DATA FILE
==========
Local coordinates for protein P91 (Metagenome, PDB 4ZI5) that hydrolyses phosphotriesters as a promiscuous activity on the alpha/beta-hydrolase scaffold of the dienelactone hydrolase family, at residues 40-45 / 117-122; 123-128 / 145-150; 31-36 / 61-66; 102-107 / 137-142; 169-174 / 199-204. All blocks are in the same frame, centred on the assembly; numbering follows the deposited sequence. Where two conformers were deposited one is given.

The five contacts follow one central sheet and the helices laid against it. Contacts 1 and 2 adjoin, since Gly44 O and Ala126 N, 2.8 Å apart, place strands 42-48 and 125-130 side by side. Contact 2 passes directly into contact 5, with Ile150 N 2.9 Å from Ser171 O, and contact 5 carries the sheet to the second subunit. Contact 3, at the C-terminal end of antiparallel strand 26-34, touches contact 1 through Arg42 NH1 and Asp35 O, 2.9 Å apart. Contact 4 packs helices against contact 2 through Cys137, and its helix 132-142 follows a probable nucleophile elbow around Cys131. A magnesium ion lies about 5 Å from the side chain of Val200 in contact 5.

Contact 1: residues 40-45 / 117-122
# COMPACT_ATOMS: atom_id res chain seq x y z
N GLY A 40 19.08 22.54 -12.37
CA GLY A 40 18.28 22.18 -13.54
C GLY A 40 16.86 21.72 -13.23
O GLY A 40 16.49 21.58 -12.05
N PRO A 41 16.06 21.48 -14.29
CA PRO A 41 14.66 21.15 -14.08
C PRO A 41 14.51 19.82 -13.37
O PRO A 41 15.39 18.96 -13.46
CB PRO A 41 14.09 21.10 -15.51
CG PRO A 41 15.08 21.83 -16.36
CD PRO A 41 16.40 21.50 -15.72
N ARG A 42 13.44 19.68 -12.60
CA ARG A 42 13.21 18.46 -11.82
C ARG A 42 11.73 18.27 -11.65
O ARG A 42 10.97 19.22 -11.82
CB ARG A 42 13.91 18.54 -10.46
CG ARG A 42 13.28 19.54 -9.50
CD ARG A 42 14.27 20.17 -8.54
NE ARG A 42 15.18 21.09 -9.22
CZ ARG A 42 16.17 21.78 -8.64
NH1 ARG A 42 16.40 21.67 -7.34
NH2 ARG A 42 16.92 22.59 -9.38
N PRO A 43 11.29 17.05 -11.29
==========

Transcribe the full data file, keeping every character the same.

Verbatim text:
Local coordinates for protein P91 (Metagenome, PDB 4ZI5) that hydrolyses phosphotriesters as a promiscuous activity on the alpha/beta-hydrolase scaffold of the dienelactone hydrolase family, at residues 40-45 / 117-122; 123-128 / 145-150; 31-36 / 61-66; 102-107 / 137-142; 169-174 / 199-204. All blocks are in the same frame, centred on the assembly; numbering follows the deposited sequence. Where two conformers were deposited one is given.

The five contacts follow one central sheet and the helices laid against it. Contacts 1 and 2 adjoin, since Gly44 O and Ala126 N, 2.8 Å apart, place strands 42-48 and 125-130 side by side. Contact 2 passes directly into contact 5, with Ile150 N 2.9 Å from Ser171 O, and contact 5 carries the sheet to the second subunit. Contact 3, at the C-terminal end of antiparallel strand 26-34, touches contact 1 through Arg42 NH1 and Asp35 O, 2.9 Å apart. Contact 4 packs helices against contact 2 through Cys137, and its helix 132-142 follows a probable nucleophile elbow around Cys131. A magnesium ion lies about 5 Å from the side chain of Val200 in contact 5.

Contact 1: residues 40-45 / 117-122
# COMPACT_ATOMS: atom_id res chain seq x y z
N GLY A 40 19.08 22.54 -12.37
CA GLY A 40 18.28 22.18 -13.54
C GLY A 40 16.86 21.72 -13.23
O GLY A 40 16.49 21.58 -12.05
N PRO A 41 16.06 21.48 -14.29
CA PRO A 41 14.66 21.15 -14.08
C PRO A 41 14.51 19.82 -13.37
O PRO A 41 15.39 18.96 -13.46
CB PRO A 41 14.09 21.10 -15.51
CG PRO A 41 15.08 21.83 -16.36
CD PRO A 41 16.40 21.50 -15.72
N ARG A 42 13.44 19.68 -12.60
CA ARG A 42 13.21 18.46 -11.82
C ARG A 42 11.73 18.27 -11.65
O ARG A 42 10.97 19.22 -11.82
CB ARG A 42 13.91 18.54 -10.46
CG ARG A 42 13.28 19.54 -9.50
CD ARG A 42 14.27 20.17 -8.54
NE ARG A 42 15.18 21.09 -9.22
CZ ARG A 42 16.17 21.78 -8.64
NH1 ARG A 42 16.40 21.67 -7.34
NH2 ARG A 42 16.92 22.59 -9.38
N PRO A 43 11.29 17.05 -11.29